Early exposure to the art of magic gives us permission to draw outside the lines. When we see something that defies logic it opens us up to accepting additional possibilities to a situation. Some people may say this directly affects our minds, while others will say it definitely stirs our hearts; either way magic certainly can influence us. I can remember my first exposure to magic (not taking into account peek-a-boo) happened when I was nearly 3 years old. There was a relative who would always grab my nose then show it to me sticking out from their closed fingers. I would inhale as much air as my little lungs could hold, to try and get back my nose. It wasn’t long before I realized by relative’s thumb and not my nose was poking out between his clenched fingers. There was another relative however who really performed magic or at least I thought so. Anytime he was visiting he would come up to me and ask me what was sticking out of my ear. I would rub my ear but never found anything. He would reach down, touch my ear then show me the quarter he pulled out before handing it to me. I would always check my ears afterward to see if I could find any money in them, but never did. BELIEVE it or not magic played a central character in this dramatic comedy. Written and directed by Woody Allen (Sweet and Lowdown, Midnight in Paris), this romantic film was about a magician and a soothsayer. Colin Firth (The Railway Man, A Single Man) played Stanley, a man who pretended to be a Chinese magician. When not in costume Stanley was considered the expert in disproving psychics and fortune-tellers. Hearing news about a young, incredible soothsayer named Sophie, played by Emma Stone (Easy A, The Amazing Spider-Man franchise), Stanley set out to show the world she was a fake. Both the music and sets were beautiful in this movie that depicted a bygone era. I thought the acting was quite good, especially from Jackie Weaver (Silver Linings Playbook, Animal Kingdom) as Grace. There were 2 major issues I had with this picture. The first had to do with Colin and Emma; their characters did not come across as a believable couple. Yes they both acted well but I found the idea of them being in any type of relationship just odd. My other concern was the story itself. Though the concept was good, the execution came across a bit tired to me. It felt more like a rehash of Woody’s previous films. There were times I found this film dull. For a movie about magic, I really wished it would have magically taken me out of my theater seat and into its story.
2 1/3 stars
Though the physical and verbal blows ended a long time ago they are still remembered. The changing landscape of an aging body may cover up the dents of abuse but the tremors remain just beneath the surface. Pain never discriminates, it only knows to dig toward one’s heart. It was not until I was in my 20s before I realized there was supposed to be space between my shoulders and ears. I can still remember when a friend or relative expressed kindness with an innocent physical gesture; my whole body would tense up. It was not something that was done consciously, more instinctive or something I learned at a young age. In addition each verbal assault can be recalled verbatim to this day. They dominate any positive comments I may receive by shoving them to a junk room in my mind. To say it takes a lot of work to correct this circuitry in the brain would be putting it mildly. Based on a true story former British army officer Eric Lomax, played by Colin Firth (A Single Man, The King’s Speech), was someone I could relate to in this film festival winning movie. Years have past since he was forced to work on a railroad for Japanese troops while he was a prisoner of war. His wife Patti, played by Nicole Kidman (The Hours, The Golden Compass), had no idea what her husband had to endure during the war because he never talked about it. She only knew something was not right. Nicole and Colin were beautifully suited to play husband and wife. From their performance I was easily convinced they were a married couple; that was how commanding they were in playing their characters. Stellan Skarsgard (Good Will Hunting, The Avengers) as Finlay had a curious role in which he was well suited for the part. The director had a good eye for setting up scenes where I rather enjoyed the contrast between the young and older Eric characters. Where this film let me down was the script. I found myself becoming bored through parts, after going from intense scenes to average ones and back. Having only seen one trailer for this picture, I imagined there would have been more dynamic emotions and energy on display. In my opinion the story warranted it. One need not have to relate to the subject matter to know there was a powerful story here. It just was not executed to its best advantage.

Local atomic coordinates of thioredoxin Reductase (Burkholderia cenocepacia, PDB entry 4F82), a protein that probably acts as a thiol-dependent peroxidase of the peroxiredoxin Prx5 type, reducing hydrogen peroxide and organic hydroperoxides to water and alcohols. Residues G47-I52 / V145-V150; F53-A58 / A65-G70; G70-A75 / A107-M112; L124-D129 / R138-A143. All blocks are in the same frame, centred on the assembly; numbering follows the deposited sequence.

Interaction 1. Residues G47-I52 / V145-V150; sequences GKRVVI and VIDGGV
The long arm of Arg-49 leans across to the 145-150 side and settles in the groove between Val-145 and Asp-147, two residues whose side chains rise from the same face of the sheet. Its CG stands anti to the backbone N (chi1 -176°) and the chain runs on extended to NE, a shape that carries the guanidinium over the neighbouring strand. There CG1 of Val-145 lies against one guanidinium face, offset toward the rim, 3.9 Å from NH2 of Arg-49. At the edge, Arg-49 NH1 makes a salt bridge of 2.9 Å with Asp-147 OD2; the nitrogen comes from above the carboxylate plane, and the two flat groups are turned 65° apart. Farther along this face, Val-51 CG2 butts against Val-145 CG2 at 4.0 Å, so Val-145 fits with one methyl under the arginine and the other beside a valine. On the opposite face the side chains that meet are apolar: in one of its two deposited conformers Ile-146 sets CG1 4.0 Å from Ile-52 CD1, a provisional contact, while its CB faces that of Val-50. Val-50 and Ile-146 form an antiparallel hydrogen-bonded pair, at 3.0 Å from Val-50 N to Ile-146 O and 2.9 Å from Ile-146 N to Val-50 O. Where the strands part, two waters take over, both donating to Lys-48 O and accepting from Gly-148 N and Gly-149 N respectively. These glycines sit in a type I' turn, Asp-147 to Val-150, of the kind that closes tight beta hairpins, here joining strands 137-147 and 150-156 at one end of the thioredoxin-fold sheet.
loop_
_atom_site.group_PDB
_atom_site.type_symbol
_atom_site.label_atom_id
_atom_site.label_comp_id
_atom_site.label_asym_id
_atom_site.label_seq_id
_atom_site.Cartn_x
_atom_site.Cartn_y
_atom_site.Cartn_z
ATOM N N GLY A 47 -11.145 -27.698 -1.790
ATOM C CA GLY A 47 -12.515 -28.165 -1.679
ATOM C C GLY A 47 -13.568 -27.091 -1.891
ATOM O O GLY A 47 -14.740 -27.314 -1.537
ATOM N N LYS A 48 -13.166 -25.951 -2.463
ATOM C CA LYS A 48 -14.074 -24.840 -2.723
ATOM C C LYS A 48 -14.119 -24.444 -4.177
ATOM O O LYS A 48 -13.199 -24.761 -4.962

2 1/2 stars